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digital bank

volt bank partners with PayPal as Up launches with Bendigo and Adelaide Bank

The battle of the digital banks is on, with new offering Up launching today as volt bank announces a partnership with PayPal.

For volt bank, which was the first digital bank to receive a licence as a restricted authorised deposit-taking institution (ADI) earlier this year, the partnership will allow new customers to log in using their PayPal credentials, with volt to also allow joint customers to link their bank account details to their PayPal account.

Steve Weston, CEO of volt bank, said that with the company building a bank “with customers at the centre”, the partnership with PayPal will help deliver on this goal, by creating a seamless user experience.

“volt bank isn’t constrained by legacy systems that have stifled innovation at incumbent banks and as we approach our customer launch, we will continue to show Australians there is a better way to manage their money and achieve their financial goals,” he said.

Mr Weston said engagement with PayPal’s millions of Australian customers brings immediate scale and is one of many innovative partnerships that it will unveil in the coming months.

With this the first partnership for PayPal with an Australian bank, Libby Roy, vice president and managing director of PayPal Australia, said, “The volt deal is another great example of how our partnerships are leveraging each companies’ core assets to deliver more choice and better payment experiences for customers.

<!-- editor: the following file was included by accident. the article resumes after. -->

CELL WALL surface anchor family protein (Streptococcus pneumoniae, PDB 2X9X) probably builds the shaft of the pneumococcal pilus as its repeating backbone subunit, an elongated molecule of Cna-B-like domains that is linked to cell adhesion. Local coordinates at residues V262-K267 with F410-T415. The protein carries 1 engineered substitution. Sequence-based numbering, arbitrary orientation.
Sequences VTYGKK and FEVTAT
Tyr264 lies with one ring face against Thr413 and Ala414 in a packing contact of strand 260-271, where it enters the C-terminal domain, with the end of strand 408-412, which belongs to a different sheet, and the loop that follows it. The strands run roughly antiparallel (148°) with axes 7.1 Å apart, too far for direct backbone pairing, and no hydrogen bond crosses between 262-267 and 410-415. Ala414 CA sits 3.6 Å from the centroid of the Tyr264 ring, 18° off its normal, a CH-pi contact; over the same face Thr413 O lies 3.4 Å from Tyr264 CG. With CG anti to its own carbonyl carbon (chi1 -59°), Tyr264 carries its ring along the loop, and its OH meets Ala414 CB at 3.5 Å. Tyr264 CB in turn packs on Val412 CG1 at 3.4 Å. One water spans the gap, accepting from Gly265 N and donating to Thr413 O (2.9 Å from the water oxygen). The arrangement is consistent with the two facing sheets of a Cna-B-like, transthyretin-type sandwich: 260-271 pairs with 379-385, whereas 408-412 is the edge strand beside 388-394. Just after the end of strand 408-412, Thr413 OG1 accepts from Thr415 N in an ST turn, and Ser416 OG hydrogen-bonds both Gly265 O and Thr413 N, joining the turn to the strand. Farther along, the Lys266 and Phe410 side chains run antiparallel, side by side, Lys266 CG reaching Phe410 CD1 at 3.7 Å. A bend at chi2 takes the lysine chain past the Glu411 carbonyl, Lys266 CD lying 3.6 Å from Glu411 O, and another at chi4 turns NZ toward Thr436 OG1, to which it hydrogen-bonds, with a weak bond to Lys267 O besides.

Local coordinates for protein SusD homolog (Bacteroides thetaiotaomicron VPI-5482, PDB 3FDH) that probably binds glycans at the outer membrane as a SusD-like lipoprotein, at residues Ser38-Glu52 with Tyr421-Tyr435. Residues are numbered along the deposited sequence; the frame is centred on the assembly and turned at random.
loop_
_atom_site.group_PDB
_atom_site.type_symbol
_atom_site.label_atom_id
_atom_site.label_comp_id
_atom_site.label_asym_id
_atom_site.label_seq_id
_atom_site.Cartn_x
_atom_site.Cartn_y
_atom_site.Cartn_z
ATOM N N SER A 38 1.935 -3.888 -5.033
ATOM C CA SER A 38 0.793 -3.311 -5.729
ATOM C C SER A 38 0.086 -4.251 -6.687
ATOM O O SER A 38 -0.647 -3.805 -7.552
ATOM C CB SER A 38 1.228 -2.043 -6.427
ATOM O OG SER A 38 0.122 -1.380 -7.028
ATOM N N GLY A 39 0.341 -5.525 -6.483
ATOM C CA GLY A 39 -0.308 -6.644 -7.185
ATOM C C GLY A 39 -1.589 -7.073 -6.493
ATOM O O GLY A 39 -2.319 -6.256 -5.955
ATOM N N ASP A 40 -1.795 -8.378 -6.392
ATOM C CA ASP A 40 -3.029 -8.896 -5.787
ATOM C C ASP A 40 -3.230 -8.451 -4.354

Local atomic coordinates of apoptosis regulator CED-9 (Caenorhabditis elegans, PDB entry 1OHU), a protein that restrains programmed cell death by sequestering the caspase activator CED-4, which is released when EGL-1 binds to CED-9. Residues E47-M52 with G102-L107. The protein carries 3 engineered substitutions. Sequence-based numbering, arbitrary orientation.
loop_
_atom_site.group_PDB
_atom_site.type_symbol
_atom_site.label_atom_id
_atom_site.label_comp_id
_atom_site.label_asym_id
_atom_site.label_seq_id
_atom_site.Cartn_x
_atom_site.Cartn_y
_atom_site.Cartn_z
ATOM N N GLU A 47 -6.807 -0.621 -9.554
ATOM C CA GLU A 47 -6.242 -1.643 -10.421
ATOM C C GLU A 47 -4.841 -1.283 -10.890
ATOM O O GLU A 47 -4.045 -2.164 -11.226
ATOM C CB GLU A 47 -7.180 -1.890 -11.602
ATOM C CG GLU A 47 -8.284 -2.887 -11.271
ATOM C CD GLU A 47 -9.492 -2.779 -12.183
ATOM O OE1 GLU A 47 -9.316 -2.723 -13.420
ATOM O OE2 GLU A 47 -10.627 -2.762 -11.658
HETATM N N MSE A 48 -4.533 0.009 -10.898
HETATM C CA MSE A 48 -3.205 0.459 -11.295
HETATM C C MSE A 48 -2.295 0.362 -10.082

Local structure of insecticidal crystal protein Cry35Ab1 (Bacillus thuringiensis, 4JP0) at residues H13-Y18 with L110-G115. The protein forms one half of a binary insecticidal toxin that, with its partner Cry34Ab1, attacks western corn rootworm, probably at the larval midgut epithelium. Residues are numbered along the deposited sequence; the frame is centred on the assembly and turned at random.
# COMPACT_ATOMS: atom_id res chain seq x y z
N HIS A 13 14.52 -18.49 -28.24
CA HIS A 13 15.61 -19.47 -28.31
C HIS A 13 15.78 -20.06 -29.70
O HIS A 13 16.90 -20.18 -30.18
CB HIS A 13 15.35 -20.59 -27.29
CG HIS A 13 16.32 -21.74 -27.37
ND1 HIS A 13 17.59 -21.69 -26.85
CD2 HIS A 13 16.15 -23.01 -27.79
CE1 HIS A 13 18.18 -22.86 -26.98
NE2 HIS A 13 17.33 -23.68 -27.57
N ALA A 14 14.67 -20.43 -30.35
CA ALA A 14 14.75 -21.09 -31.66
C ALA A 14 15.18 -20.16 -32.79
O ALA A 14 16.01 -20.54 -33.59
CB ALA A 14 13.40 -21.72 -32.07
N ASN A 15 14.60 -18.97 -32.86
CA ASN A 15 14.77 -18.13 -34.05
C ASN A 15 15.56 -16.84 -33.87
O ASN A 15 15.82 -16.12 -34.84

“The volt partnership is our first bank partnership in the Australian market, allowing us to give the millions of existing PayPal customers across Australia more convenient ways to transact. Moving forward we hope to partner with more Australian organisations to continue to deliver choice and flexibility for joint customers.”

Meanwhile, also launching today is Up, a digital bank founded in Melbourne by Dom Pym and Grant Thomas and their tech development firm, Ferocia.

The idea for Up was born out of their experience creating a digital banking platform for Bendigo Bank; this link has also come in handy now, with the startup able to avoid the process of getting its own license by linking up with Bendigo and Adelaide bank to provide the licensed financial products to its customers.

“Bendigo and Adelaide Bank’s strong track-record provides us with credible banking partner, coupled with the creative licence to design Up in the most ‘non-bank’ way possible. It has meant we can offer customers a new way to manage their money ahead of everyone else,” Pym said.  

“The alternative would have been to apply for a restricted banking license and be in the same boat as all other upcoming digital banks – unable to launch in any meaningful way until at least 2019.”

The bank has run a two month trial with more than 1,500 beta users: according to Up, customers saved over $250,000 and reached transactions of more than $2.2 million.

Among Up’s features is ‘Naked Truth’, providing things like merchant ID for all businesses, including name, location, and logo, or giving users the ability to fill in such details themselves; in turn, users can see how much they have spent with one merchant over a certain period of time.

‘Kill Bills’, meanwhile, will show a user their upcoming regular charges or direct debits automatically, and in turn generate reports aimed at helping users budget.

Image: Dom Pym and Grant Thomas. Source: Supplied.





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